The term 'fishing charter' is such a broad description for paying for the services of a professional guide/operation. There really is a kaleidoscope of options out there that can come under this title. It could be a couple of hour trip chasing mud crabs in the harbour, to a seven-day live-aboard trip in some far-flung destination, and you could loosely call it all charter fishing, despite the extreme differences in cost and levels of expectation.
Here's a ‘top five’ look at some of the factors that can add to the enjoyment of your much anticipated day or more on the water on charter, and help you avoid the common associated pitfalls.
Not all fishing charters are equal in the level of service they provide and how hard they'll work to find you fish. Also they can have vastly different aims when they set off for the day.
Some are sportfishing orientated and will try and release most fish caught and focus on lure fishing methods, while others are concerned with filling fish bins and targeting ‘table fish’.
It's important you have a clear goal in mind of what you want to achieve on your trip and then find the best suited operation to avoid disappointment.
Ask around, read magazine articles, put the word out on social media to get a second opinion on the operation you have in mind. Most of the quality operators are well-known. Don't be afraid to ask the hard questions of the operation itself, by talking to them and discussing the fishing, best times to book (including tides and weather) and any other pertinent details. It can be a case of if you don't ask you don't get. While there's no guarantees as to how good your trip will be on a fish catching level, a bit of legwork before you make the booking can really pay off.
A decent level of comfort is to be expected on your charter. After all much of the reason you book a charter is so you don't have to concern yourself with the hassle of looking after boats, gear, and even preparing food, and you should be able to focus on the fishing and getting the blood pressure down.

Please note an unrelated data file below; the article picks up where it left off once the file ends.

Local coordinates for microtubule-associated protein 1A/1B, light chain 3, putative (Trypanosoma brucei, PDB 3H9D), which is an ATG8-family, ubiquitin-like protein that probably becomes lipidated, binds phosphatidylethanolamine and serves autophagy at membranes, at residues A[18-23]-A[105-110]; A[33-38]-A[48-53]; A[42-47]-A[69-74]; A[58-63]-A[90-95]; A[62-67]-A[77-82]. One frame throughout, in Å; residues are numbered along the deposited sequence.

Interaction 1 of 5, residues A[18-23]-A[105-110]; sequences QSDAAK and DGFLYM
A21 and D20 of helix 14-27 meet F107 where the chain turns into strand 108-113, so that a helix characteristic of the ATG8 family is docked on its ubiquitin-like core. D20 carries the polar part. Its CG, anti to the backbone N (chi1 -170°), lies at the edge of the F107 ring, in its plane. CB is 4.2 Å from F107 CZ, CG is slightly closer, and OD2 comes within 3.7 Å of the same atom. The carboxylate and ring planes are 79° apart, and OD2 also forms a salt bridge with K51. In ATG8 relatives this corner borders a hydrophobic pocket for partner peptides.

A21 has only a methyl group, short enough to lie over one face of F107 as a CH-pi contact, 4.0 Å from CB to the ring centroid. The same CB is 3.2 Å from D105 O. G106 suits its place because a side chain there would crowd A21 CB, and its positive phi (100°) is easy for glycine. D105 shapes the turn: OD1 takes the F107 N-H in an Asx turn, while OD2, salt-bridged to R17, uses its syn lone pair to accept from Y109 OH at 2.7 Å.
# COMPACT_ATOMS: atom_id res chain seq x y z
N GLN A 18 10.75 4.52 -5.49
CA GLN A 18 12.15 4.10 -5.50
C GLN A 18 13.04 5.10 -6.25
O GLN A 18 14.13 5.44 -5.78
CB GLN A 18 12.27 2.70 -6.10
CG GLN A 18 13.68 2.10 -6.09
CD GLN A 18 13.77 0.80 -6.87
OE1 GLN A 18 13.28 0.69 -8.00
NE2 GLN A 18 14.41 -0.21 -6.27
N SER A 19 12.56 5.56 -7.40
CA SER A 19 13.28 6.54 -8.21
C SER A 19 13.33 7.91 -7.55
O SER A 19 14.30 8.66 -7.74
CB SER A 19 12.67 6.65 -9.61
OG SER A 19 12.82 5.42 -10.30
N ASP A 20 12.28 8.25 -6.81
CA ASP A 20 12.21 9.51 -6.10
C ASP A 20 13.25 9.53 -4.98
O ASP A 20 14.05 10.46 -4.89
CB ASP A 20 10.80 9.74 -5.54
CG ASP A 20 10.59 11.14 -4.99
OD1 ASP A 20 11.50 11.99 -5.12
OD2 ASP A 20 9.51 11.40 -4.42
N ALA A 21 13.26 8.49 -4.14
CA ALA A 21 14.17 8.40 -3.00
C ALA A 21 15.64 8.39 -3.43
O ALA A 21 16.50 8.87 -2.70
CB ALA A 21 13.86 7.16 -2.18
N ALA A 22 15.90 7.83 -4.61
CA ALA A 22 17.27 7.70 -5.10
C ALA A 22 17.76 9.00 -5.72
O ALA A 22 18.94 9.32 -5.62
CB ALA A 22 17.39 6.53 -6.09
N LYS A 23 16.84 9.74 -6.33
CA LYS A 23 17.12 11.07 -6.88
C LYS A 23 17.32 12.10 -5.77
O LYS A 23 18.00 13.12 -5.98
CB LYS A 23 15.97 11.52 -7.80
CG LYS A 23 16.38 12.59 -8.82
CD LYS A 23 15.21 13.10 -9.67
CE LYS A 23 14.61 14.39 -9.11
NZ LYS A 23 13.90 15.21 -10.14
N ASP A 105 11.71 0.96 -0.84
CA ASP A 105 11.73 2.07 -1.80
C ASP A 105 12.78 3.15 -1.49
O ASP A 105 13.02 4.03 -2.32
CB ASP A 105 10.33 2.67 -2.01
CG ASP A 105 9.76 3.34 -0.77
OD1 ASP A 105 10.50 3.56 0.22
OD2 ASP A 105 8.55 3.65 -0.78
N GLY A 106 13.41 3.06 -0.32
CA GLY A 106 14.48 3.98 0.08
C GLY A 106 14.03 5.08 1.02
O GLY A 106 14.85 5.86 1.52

Again be sure to homework exactly what is provided in the way of food, drinks and even bedding on your trip, to ensure it doesn't turn into a nightmare. Bring the appropriate clothing and sun care as well, and basically assume nothing is supplied unless you’ve confirmed it prior to the trip.
Choose who you fish with. While on most charters you couldn't fault the blokes and gals on board, and you'll likely make great new friends from the trip, it’s a fact of life these trips can be treated like ‘booze cruises’ by some folk. And without risk of offending, angling experience will vary greatly as well. It’s highly recommend putting a bunch of your mates or family on the boat to boost the enjoyment factor up, but thankfully most people on charter are likeminded and you'll likely click with them instantly, but exceptions do happen.
If you're seriously results driven on your trip and have the extra cash to do so, consider booking the boat yourself and limiting the number of other anglers on board to maximise your chances. Marlin, swordfish, bluefin tuna, barra and even large snapper are a few fish that spring to mind where you may want to consider this. More lines in the water and more anglers does mean less opportunity. Of course this is a luxury and you'll need to pay the extra dollars to compensate. Certain charters are like cattle trucks and they'll look to load them up with people, while others will limit numbers to sensible amounts. Again it harks back to initial research and what you want from your time on the water.
The weather is everything, even on charter. If you're not the best sea traveller then take seasick tablets with you, as there's nothing worse than shelling out your hard-earned only to be hunched over the rails hurling chunks all day. It happens so often! Moreover, don't treat your day on the water as a massive 'piss up' as again this usually results in green faces and a mixed experience (putting it politely).
Charter skippers are also the best at making the call on the weather. With smartphones providing temptation to make predictions yourself, the skipper generally knows best. If you think it’s out of your comfort zone however there’s nothing wrong with speaking up, it’s your money at the end of the day!
If possible take some of your own gear with you to make the fishing more rewarding. There's no one else to blame then if something does stuff up then! Plus, let’s be honest, it’s always good to see your favourite Shimano outfit or lure get a workout isn’t it?! This said, most charters do cater for the fisho that doesn't own any gear and it's best to listen closely to any recommendations they may have. You usually have plenty of wiggle room however to use your own lures and rigs as well if you wish and they’re of reasonable standard.
Finally book in advance to avoid disappointment. This will enable you to secure prime tides and times during the season. As mentioned really think it through, and you'll get maximum bang for your charter fishing buck, and hopefully take away lifelong fishing memories and some big, shiny slabs for the photo album!